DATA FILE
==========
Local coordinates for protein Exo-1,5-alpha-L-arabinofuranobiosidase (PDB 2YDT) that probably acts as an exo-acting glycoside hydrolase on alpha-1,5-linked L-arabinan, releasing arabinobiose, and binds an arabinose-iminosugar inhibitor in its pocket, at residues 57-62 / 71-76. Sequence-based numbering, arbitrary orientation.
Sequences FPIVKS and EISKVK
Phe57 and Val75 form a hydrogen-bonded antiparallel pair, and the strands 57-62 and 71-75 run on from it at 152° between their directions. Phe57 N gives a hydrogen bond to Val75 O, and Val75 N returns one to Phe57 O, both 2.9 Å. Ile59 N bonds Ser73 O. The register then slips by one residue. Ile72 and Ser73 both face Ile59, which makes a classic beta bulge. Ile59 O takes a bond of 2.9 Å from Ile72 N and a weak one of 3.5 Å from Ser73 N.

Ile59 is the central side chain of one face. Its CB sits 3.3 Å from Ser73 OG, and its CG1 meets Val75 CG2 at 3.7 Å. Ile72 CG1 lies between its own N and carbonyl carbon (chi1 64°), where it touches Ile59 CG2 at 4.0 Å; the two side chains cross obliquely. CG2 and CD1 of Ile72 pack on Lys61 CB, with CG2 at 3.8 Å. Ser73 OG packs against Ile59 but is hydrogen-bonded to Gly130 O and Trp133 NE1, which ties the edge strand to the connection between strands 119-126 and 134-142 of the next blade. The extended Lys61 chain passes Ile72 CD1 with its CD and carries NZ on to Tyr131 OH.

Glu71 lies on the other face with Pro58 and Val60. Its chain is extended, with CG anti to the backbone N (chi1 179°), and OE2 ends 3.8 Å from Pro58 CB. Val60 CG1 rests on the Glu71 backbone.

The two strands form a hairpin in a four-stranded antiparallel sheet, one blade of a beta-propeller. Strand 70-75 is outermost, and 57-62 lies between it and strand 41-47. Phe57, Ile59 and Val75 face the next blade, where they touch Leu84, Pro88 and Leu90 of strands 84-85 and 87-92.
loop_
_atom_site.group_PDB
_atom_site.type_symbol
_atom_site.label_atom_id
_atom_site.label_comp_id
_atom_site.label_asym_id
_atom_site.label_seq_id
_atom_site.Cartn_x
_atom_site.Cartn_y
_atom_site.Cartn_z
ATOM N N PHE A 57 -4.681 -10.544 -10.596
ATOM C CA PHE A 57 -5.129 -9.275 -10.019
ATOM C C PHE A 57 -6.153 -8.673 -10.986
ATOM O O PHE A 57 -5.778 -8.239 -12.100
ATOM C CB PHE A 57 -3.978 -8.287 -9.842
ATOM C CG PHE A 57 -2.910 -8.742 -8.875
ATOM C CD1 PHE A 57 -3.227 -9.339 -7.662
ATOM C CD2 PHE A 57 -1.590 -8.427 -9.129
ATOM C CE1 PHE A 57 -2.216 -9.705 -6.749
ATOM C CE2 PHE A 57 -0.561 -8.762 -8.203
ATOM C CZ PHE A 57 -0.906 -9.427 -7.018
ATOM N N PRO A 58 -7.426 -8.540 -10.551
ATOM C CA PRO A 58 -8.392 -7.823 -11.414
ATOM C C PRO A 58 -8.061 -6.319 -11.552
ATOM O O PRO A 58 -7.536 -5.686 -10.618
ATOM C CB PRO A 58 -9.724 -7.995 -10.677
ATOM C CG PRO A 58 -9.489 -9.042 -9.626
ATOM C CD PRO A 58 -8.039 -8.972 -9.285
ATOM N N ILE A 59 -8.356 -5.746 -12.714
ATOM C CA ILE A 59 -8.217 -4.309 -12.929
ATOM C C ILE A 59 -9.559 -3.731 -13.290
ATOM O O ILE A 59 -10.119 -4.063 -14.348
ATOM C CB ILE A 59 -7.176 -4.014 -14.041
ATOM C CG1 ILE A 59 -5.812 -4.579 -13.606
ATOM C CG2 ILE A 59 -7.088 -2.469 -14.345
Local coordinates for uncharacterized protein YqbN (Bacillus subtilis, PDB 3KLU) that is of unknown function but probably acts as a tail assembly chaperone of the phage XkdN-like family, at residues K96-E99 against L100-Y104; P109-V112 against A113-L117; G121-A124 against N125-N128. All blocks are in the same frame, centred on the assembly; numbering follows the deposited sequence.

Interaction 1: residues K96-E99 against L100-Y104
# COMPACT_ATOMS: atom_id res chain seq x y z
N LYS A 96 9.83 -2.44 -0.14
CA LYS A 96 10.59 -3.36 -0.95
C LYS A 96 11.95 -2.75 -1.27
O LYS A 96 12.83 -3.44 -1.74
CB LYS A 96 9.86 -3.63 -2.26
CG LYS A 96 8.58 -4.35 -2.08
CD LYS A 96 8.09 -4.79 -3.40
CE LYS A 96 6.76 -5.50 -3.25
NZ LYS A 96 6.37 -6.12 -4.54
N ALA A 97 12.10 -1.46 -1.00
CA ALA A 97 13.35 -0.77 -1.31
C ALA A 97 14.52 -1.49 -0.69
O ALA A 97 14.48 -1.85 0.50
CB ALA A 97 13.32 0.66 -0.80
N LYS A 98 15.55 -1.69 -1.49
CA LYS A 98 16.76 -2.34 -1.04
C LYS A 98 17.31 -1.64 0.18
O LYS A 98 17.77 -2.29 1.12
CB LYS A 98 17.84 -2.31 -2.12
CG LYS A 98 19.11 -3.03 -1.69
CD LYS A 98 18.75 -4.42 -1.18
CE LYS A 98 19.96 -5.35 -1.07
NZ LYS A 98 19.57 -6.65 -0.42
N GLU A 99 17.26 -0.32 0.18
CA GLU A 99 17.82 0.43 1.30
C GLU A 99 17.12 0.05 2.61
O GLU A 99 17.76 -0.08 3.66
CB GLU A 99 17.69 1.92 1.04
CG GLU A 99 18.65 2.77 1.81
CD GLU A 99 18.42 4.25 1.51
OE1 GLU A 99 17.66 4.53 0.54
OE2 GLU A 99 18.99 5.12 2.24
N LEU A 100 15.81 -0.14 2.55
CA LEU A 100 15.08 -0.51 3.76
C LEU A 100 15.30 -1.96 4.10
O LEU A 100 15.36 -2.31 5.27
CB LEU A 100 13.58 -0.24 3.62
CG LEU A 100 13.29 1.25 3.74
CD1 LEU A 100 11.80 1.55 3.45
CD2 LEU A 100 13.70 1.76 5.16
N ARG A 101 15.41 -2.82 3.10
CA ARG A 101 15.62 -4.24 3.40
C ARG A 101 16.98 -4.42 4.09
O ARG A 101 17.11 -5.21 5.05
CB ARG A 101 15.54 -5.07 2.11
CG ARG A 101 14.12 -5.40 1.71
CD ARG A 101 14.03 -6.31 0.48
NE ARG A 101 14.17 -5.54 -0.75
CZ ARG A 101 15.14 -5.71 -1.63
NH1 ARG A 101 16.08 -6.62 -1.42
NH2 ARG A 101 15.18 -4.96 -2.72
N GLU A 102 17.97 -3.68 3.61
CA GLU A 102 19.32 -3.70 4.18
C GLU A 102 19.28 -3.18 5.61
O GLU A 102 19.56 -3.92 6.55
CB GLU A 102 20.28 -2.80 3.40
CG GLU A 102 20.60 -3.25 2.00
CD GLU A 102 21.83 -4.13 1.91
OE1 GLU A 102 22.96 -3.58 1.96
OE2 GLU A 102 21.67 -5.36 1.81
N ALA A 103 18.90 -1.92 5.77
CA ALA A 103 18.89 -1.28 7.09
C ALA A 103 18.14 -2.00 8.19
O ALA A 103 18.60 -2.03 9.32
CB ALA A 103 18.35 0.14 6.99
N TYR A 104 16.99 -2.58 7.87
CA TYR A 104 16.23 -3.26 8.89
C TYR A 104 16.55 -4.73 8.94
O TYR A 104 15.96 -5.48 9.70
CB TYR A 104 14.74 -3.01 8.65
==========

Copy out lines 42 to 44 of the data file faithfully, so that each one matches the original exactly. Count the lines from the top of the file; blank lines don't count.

Local coordinates for uncharacterized protein YqbN (Bacillus subtilis, PDB 3KLU) that is of unknown function but probably acts as a tail assembly chaperone of the phage XkdN-like family, at residues K96-E99 against L100-Y104; P109-V112 against A113-L117; G121-A124 against N125-N128. All blocks are in the same frame, centred on the assembly; numbering follows the deposited sequence.

Interaction 1: residues K96-E99 against L100-Y104
# COMPACT_ATOMS: atom_id res chain seq x y z